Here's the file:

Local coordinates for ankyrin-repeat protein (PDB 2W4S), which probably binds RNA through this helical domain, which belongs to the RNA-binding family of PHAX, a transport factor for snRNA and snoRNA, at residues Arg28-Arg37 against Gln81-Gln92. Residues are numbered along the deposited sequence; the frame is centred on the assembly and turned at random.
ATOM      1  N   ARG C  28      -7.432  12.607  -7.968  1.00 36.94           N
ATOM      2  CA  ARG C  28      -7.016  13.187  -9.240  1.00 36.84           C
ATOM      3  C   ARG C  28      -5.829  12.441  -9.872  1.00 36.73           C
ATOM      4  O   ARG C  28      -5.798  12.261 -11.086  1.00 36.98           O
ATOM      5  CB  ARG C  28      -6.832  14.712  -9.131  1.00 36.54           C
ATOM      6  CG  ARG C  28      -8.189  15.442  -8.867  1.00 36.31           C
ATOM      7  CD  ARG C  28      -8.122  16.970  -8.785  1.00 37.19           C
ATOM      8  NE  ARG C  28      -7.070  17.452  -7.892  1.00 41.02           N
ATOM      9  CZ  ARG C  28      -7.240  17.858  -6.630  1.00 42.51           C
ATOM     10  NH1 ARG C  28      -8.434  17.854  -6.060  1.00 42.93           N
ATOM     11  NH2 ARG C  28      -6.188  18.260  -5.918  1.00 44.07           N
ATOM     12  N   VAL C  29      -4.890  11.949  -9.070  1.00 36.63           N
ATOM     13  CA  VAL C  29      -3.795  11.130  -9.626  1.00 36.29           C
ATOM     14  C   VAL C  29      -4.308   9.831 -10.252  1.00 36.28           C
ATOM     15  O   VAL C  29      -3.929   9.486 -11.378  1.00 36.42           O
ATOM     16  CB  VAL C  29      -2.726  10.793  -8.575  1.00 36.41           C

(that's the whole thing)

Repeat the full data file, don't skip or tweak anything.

Local coordinates for ankyrin-repeat protein (PDB 2W4S), which probably binds RNA through this helical domain, which belongs to the RNA-binding family of PHAX, a transport factor for snRNA and snoRNA, at residues Arg28-Arg37 against Gln81-Gln92. Residues are numbered along the deposited sequence; the frame is centred on the assembly and turned at random.
ATOM      1  N   ARG C  28      -7.432  12.607  -7.968  1.00 36.94           N
ATOM      2  CA  ARG C  28      -7.016  13.187  -9.240  1.00 36.84           C
ATOM      3  C   ARG C  28      -5.829  12.441  -9.872  1.00 36.73           C
ATOM      4  O   ARG C  28      -5.798  12.261 -11.086  1.00 36.98           O
ATOM      5  CB  ARG C  28      -6.832  14.712  -9.131  1.00 36.54           C
ATOM      6  CG  ARG C  28      -8.189  15.442  -8.867  1.00 36.31           C
ATOM      7  CD  ARG C  28      -8.122  16.970  -8.785  1.00 37.19           C
ATOM      8  NE  ARG C  28      -7.070  17.452  -7.892  1.00 41.02           N
ATOM      9  CZ  ARG C  28      -7.240  17.858  -6.630  1.00 42.51           C
ATOM     10  NH1 ARG C  28      -8.434  17.854  -6.060  1.00 42.93           N
ATOM     11  NH2 ARG C  28      -6.188  18.260  -5.918  1.00 44.07           N
ATOM     12  N   VAL C  29      -4.890  11.949  -9.070  1.00 36.63           N
ATOM     13  CA  VAL C  29      -3.795  11.130  -9.626  1.00 36.29           C
ATOM     14  C   VAL C  29      -4.308   9.831 -10.252  1.00 36.28           C
ATOM     15  O   VAL C  29      -3.929   9.486 -11.378  1.00 36.42           O
ATOM     16  CB  VAL C  29      -2.726  10.793  -8.575  1.00 36.41           C